It's a rare occurrence when I post something that may actually be of substance, and this just may be one such occurrence. Lately, I have been thinking about the perceived value of autographs and how that relates to their overpopulation when it comes to the secondary market. What got me to thinking about this was pondering whether or not to trade away a Pablo Sandoval autograph. The person I am trading with was offered a Red Schoendienst autograph instead, but opted for Kung-Fu Panda over a Hall of Famer.
What does this say about the value of living Hall of Famer autograph cards produced in the last 10 years? According to Beckett.com, there are 200 autographed cards bearing Schoendienst's signature, versus only 16 for Sandoval. Right now, there's a viable argument that the Sandoval is worth more than the Schoendienst, just based on it's scarcity. This was only Sandoval's second season, and the way things hae been going, I'm sure he'll have more than 100 autographed cards by the end of next year. This will obviously affect the value of his autographed cards, and probably average things out between him, and Hallof Famer Red Schoendienst.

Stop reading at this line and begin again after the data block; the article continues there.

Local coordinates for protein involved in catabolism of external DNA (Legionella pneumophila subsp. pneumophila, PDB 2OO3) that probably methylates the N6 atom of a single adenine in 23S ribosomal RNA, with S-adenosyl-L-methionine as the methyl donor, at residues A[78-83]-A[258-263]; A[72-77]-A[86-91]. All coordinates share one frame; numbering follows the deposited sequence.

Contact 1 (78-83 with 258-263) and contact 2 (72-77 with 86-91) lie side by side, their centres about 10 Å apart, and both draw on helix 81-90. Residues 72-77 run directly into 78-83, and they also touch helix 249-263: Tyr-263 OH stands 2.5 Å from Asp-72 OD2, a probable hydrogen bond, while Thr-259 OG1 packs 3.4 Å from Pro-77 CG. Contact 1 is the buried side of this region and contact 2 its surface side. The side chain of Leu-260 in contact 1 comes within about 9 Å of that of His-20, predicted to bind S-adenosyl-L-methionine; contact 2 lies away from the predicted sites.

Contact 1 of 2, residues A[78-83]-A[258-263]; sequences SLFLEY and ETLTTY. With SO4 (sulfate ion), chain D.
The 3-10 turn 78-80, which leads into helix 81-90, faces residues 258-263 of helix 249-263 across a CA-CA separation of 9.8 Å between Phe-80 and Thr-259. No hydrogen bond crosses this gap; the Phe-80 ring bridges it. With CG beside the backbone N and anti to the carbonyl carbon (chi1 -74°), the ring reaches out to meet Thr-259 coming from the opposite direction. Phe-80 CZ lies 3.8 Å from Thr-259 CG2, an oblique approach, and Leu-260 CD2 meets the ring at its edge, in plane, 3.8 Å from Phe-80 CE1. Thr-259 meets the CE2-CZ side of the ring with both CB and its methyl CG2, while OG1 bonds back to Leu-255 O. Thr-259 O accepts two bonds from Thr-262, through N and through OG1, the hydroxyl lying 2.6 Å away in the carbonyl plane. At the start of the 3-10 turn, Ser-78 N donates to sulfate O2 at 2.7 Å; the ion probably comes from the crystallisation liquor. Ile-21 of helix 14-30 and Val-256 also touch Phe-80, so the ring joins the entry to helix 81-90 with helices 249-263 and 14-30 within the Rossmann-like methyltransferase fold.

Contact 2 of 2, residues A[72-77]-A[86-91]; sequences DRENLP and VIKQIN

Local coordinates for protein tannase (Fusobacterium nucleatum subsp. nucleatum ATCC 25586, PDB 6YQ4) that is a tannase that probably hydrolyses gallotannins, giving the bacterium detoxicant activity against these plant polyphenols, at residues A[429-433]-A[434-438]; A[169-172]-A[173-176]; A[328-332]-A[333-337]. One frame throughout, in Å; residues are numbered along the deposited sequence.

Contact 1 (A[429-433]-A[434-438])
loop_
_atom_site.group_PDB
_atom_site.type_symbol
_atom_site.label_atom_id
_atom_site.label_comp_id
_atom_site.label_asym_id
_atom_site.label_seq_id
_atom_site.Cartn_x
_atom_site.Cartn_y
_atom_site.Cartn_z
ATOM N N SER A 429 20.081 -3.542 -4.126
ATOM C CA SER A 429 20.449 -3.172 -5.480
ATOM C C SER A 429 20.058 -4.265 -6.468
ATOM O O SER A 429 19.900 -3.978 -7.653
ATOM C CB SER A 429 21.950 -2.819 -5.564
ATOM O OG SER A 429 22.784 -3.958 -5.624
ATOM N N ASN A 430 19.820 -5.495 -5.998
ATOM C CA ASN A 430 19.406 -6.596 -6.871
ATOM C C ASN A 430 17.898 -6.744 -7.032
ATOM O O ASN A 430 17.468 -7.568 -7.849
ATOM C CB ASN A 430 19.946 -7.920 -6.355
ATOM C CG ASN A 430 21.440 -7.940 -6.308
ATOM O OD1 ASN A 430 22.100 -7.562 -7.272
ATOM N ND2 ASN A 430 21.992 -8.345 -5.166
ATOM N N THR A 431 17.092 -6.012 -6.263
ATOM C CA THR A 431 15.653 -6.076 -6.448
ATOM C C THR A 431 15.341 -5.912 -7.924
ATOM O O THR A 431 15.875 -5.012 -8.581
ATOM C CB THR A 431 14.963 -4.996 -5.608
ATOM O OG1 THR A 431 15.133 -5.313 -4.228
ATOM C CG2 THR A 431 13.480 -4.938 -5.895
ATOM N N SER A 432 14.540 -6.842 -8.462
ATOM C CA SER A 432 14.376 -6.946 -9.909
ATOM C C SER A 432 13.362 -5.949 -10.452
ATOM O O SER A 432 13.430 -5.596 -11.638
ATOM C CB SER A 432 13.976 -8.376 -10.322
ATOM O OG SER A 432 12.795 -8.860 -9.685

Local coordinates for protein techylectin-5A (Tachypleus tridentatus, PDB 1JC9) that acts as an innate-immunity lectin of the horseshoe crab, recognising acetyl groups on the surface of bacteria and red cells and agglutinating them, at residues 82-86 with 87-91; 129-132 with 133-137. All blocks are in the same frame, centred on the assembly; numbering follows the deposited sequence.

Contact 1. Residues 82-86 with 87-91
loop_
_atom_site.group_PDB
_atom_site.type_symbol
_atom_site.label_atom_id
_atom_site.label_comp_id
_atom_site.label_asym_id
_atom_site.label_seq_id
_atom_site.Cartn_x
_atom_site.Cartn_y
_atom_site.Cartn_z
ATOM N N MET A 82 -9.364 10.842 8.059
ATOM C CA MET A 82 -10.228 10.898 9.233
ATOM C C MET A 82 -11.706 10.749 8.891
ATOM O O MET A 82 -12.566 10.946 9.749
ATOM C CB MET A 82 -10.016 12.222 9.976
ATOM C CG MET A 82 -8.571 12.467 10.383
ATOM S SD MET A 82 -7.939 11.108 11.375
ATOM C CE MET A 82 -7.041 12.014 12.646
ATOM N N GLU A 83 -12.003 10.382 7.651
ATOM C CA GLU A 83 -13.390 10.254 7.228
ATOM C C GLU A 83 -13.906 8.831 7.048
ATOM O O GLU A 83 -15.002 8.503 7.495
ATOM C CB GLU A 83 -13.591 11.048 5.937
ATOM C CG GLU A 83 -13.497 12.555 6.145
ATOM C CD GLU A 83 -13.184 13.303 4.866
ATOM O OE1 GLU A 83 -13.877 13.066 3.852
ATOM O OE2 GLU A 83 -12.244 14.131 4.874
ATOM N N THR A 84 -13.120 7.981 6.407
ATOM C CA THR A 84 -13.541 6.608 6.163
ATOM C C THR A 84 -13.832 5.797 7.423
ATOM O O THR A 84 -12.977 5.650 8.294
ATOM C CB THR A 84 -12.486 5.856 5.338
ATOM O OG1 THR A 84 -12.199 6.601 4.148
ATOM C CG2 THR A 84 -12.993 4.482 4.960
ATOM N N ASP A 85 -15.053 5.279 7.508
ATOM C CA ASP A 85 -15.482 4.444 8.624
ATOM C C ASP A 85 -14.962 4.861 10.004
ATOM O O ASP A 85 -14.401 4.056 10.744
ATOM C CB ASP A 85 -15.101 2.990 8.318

My point is this: Are autographed cards of anyone going to be worth anything in the future? Seems like damn near everyone has an autographed card in every damned set out there. Nick Markakis already has 305 autographed cards, and has only played 4 full seasons of baseball. That's an average of 76 cards per season! Autographs are no longer a rarity, and that's a real shame. We're not just talking about living players either. I can't state this for a fact, but the market for deceased Hall of Fame autographs has to have suffered over the course of the last decade. How many Mickey Mantle autographs are there on eBay right now? DiMaggio? Even Babe Ruth has 124 certified autographs, according to Beckett.com.
If autographs will soon be worthless, if they aren't already, then what is the next big thing that will take the industry by storm? It's already been established that relic cards are old news, and with products like Topps Unique out there, it won't be long before we collectively yawn at patch cards either.
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